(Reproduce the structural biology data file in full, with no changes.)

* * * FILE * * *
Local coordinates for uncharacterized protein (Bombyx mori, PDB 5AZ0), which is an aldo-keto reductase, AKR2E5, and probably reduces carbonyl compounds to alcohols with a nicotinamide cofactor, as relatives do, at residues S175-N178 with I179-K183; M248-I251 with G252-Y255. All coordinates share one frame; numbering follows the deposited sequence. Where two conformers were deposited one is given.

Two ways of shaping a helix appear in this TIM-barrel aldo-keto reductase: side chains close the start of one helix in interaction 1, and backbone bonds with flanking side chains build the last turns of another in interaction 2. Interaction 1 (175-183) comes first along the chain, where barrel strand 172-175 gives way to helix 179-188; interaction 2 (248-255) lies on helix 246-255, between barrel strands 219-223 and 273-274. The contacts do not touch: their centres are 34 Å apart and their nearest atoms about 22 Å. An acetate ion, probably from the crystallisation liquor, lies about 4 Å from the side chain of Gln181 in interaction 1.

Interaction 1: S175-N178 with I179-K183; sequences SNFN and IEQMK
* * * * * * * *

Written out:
Local coordinates for uncharacterized protein (Bombyx mori, PDB 5AZ0), which is an aldo-keto reductase, AKR2E5, and probably reduces carbonyl compounds to alcohols with a nicotinamide cofactor, as relatives do, at residues S175-N178 with I179-K183; M248-I251 with G252-Y255. All coordinates share one frame; numbering follows the deposited sequence. Where two conformers were deposited one is given.

Two ways of shaping a helix appear in this TIM-barrel aldo-keto reductase: side chains close the start of one helix in interaction 1, and backbone bonds with flanking side chains build the last turns of another in interaction 2. Interaction 1 (175-183) comes first along the chain, where barrel strand 172-175 gives way to helix 179-188; interaction 2 (248-255) lies on helix 246-255, between barrel strands 219-223 and 273-274. The contacts do not touch: their centres are 34 Å apart and their nearest atoms about 22 Å. An acetate ion, probably from the crystallisation liquor, lies about 4 Å from the side chain of Gln181 in interaction 1.

Interaction 1: S175-N178 with I179-K183; sequences SNFN and IEQMK